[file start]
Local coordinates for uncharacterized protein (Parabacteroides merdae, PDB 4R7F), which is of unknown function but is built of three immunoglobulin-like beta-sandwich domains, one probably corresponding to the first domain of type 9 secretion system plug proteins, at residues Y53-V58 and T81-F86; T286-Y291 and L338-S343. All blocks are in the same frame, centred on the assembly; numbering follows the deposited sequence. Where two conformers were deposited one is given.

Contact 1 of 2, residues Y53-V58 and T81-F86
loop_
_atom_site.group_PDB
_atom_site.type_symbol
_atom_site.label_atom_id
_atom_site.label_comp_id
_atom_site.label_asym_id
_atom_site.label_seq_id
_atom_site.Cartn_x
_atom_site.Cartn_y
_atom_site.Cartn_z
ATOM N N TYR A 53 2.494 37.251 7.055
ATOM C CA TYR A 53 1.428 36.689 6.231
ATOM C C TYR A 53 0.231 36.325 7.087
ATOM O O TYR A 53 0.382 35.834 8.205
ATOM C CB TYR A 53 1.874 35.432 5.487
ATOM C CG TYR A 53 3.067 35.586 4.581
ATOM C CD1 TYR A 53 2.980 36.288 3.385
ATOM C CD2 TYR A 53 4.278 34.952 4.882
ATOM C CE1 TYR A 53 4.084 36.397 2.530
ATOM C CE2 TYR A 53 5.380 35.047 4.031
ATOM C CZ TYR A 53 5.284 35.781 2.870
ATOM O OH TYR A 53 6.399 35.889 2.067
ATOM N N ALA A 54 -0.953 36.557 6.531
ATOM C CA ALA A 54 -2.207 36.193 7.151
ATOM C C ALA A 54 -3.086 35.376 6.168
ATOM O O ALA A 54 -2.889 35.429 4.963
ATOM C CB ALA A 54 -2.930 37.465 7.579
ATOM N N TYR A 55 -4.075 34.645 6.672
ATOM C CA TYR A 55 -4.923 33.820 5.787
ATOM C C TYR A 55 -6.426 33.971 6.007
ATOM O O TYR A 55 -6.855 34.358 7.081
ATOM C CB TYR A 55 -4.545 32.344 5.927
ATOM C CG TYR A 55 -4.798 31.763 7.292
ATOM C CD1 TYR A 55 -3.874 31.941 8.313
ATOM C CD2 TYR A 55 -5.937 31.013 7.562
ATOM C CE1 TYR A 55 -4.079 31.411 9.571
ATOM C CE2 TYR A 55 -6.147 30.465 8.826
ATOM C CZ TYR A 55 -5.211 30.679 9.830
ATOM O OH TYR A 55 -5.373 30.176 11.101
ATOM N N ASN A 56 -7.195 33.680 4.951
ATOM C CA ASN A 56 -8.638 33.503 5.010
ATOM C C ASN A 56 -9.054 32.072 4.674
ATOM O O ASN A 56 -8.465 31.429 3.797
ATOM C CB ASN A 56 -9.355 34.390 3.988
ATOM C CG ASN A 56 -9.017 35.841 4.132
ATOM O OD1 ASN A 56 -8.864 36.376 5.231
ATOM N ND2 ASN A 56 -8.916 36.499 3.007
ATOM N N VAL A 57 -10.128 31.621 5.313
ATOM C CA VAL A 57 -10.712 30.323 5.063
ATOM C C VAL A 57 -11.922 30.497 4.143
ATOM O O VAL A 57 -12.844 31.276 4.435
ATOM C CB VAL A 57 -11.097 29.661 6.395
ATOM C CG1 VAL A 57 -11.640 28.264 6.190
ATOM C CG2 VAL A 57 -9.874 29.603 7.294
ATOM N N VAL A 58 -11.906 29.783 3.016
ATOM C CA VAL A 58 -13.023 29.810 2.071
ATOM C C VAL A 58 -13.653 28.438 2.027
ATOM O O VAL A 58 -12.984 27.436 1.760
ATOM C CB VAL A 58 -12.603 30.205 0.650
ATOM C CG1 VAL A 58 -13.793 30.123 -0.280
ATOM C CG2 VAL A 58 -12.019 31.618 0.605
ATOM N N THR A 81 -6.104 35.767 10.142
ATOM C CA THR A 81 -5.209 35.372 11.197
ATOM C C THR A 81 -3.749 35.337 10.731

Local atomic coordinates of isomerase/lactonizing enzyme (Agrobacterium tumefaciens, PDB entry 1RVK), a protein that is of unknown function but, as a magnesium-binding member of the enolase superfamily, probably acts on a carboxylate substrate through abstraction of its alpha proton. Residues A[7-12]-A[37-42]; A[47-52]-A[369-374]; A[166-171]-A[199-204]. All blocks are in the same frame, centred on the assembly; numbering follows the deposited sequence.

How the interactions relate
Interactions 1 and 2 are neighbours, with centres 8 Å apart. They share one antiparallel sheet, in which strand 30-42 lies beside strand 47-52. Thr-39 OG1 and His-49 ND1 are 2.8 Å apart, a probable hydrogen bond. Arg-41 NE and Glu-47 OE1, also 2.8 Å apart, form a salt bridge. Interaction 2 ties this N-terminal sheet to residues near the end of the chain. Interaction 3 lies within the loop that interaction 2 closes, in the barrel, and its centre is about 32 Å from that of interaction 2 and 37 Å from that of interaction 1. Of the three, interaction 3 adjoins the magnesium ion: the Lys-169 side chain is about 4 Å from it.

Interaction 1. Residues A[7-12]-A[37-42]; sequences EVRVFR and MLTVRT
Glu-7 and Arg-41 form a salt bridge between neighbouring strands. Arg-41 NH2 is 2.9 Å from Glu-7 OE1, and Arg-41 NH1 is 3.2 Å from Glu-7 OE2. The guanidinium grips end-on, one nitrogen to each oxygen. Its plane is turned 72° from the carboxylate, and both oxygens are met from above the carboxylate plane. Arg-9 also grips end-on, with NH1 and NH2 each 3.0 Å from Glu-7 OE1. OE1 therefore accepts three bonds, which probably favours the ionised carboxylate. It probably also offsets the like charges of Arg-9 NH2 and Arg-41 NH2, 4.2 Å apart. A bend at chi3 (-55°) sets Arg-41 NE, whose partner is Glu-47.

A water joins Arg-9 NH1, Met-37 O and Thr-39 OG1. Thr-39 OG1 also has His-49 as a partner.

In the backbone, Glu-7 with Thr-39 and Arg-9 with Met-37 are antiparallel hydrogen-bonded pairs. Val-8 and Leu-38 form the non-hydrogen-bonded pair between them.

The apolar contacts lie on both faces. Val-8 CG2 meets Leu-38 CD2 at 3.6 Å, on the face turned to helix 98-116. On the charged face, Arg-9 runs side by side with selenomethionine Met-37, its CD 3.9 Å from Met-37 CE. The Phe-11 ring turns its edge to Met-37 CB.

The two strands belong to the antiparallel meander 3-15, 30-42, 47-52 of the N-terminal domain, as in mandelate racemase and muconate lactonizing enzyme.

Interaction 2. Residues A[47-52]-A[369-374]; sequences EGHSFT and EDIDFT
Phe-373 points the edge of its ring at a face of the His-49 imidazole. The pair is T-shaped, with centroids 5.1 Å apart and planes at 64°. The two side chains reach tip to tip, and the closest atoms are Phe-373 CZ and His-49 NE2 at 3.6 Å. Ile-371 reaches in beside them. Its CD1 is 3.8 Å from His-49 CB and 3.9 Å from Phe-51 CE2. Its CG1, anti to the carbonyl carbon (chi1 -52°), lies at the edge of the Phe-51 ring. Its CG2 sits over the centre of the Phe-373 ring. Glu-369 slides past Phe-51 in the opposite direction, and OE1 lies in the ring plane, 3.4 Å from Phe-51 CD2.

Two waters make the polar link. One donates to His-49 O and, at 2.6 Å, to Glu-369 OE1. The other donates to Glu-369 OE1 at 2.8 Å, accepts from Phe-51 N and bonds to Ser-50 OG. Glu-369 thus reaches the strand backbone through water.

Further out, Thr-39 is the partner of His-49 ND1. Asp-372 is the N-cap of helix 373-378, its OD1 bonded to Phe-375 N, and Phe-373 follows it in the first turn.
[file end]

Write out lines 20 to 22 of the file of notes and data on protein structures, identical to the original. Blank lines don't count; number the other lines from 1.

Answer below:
ATOM C CD2 TYR A 53 4.278 34.952 4.882
ATOM C CE1 TYR A 53 4.084 36.397 2.530
ATOM C CE2 TYR A 53 5.380 35.047 4.031